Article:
This week we will see the proposals from the latest round of Parliamentary Boundary changes which will affect our local constituencies.
Not only will the boundaries be re-drawn but the number of seats will shrink from 650 to 600, reversing the incremental growth in seats we have seen since 1922.
The idea behind the reduction is to lessen the cost of politics by seeing 50 fewer MPs. This will mean each MP, with a couple of notable exceptions, will represent a greater number of constituents.
In redistributing seats, the aim is to level the playing field. Wales for instance is currently over-represented compared to England, similarly city seats tend to have fewer voters per MP than shire seats.
This creates a bias in our voting system that favours the Labour Party, who get more MPs for fewer votes than other parties.
This is democratically unfair and has given Labour an unfair advantage. Pre SNP surge, using the website electoral calculus, if both Conservatives and Labour polled 30 per cent each, Labour would have 57 more MPs than the Conservatives.
This cannot be right for democracy under our current system – PR, alternative vote, STV systems aside and open for another debate – this needs ironing out.
The new regulations cater for an on-going review every five years to ensure all Parliamentary seats are within a few per cent of tolerance of an average number of voters, ensuring one vote is worth pretty much the same as someone else’s vote in another part of our country.
Having looked at the proposals I believe they seem very fair locally; creating three Fylde and Wyre seats of roughly the same size.
Blackpool North will join with Fleetwood and take in all of Thornton.
Blackpool South will take three town centre wards from Blackpool North and two from Fylde. While Fylde will take the four wards on Poulton.
The old Wyre and Preston North seat will become a North Lancashire seat, but not including Lancaster. Some tinkering around the edge, some major changes, but equal size Parliamentary seats should be a democratic concept we all embrace.
Library closures are political
So, what we thought was going to be the case came true. Labour’s public consultation on their library closure plan was a sham.
Nothing changed, despite the public outcry, despite the petitions, despite the submissions, despite the hard work of the friends groups, and despite the alternative plan suggested by Wyre Conservative Councillors.
Labour are bulldozing ahead with the massive closure plan which will see Thornton and Cleveleys Libraries shut.
This is despite the county’s annual underspend of short of £1m, or the £15m they forgot about, or the fact their annual budget is just over £2bn, or the fact that an alternative Conservative budget in March showed a balanced budget without any library closures.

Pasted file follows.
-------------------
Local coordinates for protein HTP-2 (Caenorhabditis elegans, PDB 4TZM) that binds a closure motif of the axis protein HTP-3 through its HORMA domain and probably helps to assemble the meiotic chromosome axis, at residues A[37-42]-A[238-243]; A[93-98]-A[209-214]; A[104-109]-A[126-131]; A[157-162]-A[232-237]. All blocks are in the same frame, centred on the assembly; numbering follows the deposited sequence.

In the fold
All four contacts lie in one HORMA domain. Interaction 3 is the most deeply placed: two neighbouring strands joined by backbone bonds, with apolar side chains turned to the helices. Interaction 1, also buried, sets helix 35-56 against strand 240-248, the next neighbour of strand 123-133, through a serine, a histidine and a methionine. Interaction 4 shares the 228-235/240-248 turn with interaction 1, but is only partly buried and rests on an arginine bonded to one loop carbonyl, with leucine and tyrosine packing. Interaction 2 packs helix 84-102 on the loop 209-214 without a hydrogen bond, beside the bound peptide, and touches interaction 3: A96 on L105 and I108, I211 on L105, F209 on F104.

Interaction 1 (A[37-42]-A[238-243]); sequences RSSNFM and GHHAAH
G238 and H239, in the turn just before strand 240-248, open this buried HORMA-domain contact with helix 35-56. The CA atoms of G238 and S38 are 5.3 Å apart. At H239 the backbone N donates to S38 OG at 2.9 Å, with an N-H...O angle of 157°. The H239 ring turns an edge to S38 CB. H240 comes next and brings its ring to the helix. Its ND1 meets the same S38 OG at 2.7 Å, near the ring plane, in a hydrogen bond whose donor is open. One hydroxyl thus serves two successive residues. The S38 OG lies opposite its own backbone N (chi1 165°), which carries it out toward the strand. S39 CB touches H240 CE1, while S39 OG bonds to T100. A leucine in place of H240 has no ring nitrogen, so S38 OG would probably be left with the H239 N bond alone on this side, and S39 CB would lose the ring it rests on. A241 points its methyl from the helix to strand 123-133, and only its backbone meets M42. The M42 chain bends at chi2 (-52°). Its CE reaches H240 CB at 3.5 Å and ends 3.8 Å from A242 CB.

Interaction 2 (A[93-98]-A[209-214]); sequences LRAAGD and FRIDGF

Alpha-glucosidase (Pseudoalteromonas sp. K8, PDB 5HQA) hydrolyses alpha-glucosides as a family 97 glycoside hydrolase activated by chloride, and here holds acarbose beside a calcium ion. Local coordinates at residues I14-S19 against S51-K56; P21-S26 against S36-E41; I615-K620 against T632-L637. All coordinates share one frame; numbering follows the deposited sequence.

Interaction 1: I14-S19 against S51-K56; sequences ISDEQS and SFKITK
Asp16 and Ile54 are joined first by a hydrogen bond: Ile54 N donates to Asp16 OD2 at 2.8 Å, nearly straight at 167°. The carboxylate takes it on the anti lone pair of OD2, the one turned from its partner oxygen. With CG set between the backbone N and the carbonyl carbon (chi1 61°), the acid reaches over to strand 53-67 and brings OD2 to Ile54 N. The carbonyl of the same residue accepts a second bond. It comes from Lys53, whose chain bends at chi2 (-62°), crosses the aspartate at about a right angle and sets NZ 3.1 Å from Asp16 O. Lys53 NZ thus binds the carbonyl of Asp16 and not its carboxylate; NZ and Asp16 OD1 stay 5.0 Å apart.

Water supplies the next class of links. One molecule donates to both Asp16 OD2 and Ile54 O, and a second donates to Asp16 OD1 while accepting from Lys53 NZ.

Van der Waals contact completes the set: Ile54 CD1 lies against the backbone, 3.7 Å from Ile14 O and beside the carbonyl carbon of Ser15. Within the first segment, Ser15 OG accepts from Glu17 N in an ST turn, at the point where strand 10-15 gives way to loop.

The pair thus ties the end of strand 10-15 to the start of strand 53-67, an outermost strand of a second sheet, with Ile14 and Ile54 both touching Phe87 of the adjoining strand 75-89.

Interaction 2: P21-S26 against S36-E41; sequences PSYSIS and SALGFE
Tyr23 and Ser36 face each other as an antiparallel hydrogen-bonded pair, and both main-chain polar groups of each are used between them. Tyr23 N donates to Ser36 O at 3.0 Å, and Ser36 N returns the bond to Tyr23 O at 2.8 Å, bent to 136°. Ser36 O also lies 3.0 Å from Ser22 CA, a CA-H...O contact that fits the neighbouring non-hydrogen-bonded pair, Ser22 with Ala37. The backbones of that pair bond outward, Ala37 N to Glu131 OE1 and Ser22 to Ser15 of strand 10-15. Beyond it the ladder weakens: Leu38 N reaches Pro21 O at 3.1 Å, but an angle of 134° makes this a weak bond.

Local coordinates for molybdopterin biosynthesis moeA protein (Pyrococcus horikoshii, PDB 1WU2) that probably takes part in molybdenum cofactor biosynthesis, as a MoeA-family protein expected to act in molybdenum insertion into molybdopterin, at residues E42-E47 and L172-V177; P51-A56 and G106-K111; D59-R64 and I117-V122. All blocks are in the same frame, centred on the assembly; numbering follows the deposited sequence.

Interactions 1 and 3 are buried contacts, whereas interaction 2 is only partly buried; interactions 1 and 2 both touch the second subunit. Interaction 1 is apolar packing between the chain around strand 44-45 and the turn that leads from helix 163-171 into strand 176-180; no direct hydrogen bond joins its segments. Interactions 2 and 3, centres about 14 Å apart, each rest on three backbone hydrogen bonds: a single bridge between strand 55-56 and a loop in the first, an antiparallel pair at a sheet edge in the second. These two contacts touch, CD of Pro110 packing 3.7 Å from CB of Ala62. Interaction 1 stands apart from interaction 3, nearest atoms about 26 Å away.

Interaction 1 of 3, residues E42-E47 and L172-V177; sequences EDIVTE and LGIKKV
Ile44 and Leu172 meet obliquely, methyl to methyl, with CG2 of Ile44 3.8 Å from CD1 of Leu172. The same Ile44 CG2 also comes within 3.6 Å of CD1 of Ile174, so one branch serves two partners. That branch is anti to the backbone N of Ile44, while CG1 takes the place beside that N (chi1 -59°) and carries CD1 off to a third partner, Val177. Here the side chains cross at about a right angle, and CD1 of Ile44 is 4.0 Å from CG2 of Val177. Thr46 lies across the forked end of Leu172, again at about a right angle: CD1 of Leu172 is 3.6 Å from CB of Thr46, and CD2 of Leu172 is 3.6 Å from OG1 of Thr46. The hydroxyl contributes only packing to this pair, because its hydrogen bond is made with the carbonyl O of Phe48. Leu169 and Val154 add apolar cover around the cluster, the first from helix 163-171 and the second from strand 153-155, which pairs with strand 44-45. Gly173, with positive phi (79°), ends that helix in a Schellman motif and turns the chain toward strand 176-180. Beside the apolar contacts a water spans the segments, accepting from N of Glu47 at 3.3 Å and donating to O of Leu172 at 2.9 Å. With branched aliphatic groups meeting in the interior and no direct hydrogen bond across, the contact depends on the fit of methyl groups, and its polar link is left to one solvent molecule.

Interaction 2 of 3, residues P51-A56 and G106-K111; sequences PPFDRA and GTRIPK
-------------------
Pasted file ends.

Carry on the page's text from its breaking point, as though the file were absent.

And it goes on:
The old saying where there is a will there is a way should apply here.
If there was a will for Labour at Lancashire to keep our libraries open then a way would have been found.
It is clear in my mind why Thornton and Cleveleys libraries are to shut, and that is political, pure and simple.
With elections coming up, Labour need a big hit to attract votes in an area that does not normally vote Labour.
However, I am more convinced than ever that this ploy will backfire.
Local people don’t like having the wool pulled over their eyes, and this is exactly what Labour are doing.
Still on track
People who live in the north of the Fylde coast have been very patient over the last umpteen years waiting for an A585 relief road.
We were all very grateful when the Cameron Government, at the behest of our hard working local MPs Paul Maynard and Ben Wallace, announced a £50m scheme for a dual carriage way which will by-pass the current road from Windy Harbour to the Skippool junction.
Since the announcement you may be forgiven for thinking not much has happened, but I can assure you behind the scenes plenty has.
Highways England hasdrawn up extensive plans and have put plenty of effort into progressing the scheme.
I and others have had regular updates from our MPs as they’ve kept the pressure on. The public consultation has now opened, with two options published. These options will be discussed before ministers make a decision.
There is also an open exhibition being held on September 21 at the Civic Centre in Poulton between 4 and 8pm, which I urge people to attend.
This road improvement has been long awaited and looking at the proposals I firmly believe they will improve considerably the congestion on the A585 making life better for residents, commuters, and businesses.